Synthetic opioids as a whole are the most common drugs involved in drug overdose deaths in the United States today. In 2017 alone, over half of all opioid-related deaths involved fentanyl.
While fentanyl overdose deaths are on the rise, they are preventable if caught fast enough. That’s why it is so important to know the signs of an overdose and act accordingly.
Keep reading to learn more about Luna Recovery Services in Houston, Texas can help you recognize the signs of an overdose, fentanyl, and its effects, and how to avoid fentanyl-related overdoses from occurring.
What is Fentanyl?
As we touched on in the introduction, fentanyl is a synthetic opioid. However, fentanyl is not just any synthetic opioid, it is incredibly powerful and dangerous. While it is medically prescribed to treat severe to chronic pain like other opioids, it is 50 to 100 times more powerful than morphine, which is one of the stronger prescription opioids available.
Because of its potency, easy access, and propensity to be abused, fentanyl is considered a Schedule II drug. This means that while it does have legitimate medical uses, it is also often used and abused for recreational purposes.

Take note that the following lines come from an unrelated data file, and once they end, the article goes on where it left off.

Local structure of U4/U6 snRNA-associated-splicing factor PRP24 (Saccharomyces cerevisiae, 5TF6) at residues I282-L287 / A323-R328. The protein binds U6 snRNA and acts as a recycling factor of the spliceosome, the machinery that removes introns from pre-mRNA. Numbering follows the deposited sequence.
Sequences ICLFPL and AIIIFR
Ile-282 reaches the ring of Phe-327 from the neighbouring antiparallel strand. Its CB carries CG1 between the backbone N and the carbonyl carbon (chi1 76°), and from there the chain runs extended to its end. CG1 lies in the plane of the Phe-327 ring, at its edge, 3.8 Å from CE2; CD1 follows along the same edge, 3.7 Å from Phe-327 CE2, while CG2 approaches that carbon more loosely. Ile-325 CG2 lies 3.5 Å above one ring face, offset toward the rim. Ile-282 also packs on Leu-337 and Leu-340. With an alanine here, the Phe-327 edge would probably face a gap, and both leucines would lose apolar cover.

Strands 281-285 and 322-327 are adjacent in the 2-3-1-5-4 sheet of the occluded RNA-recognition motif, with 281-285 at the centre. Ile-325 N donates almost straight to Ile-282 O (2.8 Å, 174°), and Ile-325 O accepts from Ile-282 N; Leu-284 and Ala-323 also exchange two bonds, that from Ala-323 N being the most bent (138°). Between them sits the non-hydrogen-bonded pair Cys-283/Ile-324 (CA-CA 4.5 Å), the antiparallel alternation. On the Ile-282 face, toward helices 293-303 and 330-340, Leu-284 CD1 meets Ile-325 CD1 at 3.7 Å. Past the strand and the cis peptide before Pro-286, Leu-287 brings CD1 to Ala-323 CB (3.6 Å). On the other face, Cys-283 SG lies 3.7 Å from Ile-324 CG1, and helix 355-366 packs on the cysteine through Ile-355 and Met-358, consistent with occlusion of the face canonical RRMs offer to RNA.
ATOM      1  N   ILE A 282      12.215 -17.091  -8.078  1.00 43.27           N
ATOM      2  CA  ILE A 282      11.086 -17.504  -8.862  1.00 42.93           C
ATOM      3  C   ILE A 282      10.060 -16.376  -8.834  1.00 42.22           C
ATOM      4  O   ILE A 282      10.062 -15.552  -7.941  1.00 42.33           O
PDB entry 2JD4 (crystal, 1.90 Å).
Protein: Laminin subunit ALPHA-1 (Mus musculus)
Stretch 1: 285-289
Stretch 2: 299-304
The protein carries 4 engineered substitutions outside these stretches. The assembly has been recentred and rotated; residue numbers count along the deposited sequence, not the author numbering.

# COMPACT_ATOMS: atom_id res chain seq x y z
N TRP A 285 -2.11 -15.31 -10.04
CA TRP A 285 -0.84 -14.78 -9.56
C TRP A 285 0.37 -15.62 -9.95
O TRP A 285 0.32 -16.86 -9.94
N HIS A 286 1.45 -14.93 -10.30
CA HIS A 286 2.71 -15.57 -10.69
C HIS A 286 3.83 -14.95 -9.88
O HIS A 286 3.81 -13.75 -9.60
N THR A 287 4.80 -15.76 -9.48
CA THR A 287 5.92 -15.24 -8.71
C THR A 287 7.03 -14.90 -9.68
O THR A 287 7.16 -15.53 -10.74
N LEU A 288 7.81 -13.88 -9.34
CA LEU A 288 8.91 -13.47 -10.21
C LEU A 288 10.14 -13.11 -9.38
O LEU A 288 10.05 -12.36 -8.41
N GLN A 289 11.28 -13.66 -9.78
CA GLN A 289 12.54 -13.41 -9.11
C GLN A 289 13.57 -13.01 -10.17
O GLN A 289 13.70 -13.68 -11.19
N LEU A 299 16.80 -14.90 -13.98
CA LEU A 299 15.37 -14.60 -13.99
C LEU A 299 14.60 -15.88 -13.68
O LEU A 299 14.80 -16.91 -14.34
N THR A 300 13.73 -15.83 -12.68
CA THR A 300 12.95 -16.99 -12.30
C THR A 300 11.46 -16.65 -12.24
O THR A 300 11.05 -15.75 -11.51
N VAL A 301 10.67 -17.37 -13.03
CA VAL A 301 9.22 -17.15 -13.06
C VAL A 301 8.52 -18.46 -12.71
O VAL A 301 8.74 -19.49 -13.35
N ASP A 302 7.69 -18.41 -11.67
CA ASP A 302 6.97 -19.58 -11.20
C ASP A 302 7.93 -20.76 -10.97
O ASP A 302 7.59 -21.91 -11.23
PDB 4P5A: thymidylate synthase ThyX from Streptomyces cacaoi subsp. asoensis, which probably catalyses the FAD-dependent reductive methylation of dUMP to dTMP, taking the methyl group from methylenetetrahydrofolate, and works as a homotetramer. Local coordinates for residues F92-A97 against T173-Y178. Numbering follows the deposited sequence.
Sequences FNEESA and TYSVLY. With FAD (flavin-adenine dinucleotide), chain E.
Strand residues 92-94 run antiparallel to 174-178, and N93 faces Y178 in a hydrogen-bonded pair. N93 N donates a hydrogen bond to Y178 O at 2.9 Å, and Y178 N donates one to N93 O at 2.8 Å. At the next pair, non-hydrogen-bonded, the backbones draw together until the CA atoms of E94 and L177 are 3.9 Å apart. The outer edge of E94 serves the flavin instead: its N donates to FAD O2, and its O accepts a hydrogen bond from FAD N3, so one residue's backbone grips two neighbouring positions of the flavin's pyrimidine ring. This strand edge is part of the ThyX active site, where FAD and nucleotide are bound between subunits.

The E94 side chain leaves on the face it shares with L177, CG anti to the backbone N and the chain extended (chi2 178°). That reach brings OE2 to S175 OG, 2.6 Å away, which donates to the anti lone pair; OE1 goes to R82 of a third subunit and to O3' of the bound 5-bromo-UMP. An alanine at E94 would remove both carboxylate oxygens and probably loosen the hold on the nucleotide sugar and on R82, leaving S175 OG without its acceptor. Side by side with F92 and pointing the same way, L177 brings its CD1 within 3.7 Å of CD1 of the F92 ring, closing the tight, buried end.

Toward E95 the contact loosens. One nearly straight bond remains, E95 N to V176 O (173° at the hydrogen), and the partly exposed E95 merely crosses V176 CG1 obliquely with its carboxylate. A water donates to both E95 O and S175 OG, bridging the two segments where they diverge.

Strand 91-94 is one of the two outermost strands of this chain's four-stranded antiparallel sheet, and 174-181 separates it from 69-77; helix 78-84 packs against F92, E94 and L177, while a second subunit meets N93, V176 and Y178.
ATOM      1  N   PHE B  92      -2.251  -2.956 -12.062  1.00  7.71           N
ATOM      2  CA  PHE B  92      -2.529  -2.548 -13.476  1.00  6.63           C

Prescription names for fentanyl include:
Why Is Fentanyl So Dangerous?
Over the years, fentanyl has become an incredibly popular drug to mass produce, often outside the United States, and smuggle in. This type of fentanyl often comes to the U.S. in the form of counterfeit pills made to look like prescription drugs.
Since these pills are not regulated, they often contain deadly amounts of fentanyl. The U.S. Drug Enforcement Agency (DEA) reports that about two in every five counterfeit pills have a lethal dose of fentanyl.
While fentanyl has grown in popularity on its own, it has also become more popular as a “cutting” agent for other drugs such as cocaine, meth, and heroin. Lacing or “cutting” these other substances with fentanyl, makes the other substances cheaper to produce, which in turn results in a higher profit for those making and selling the drug.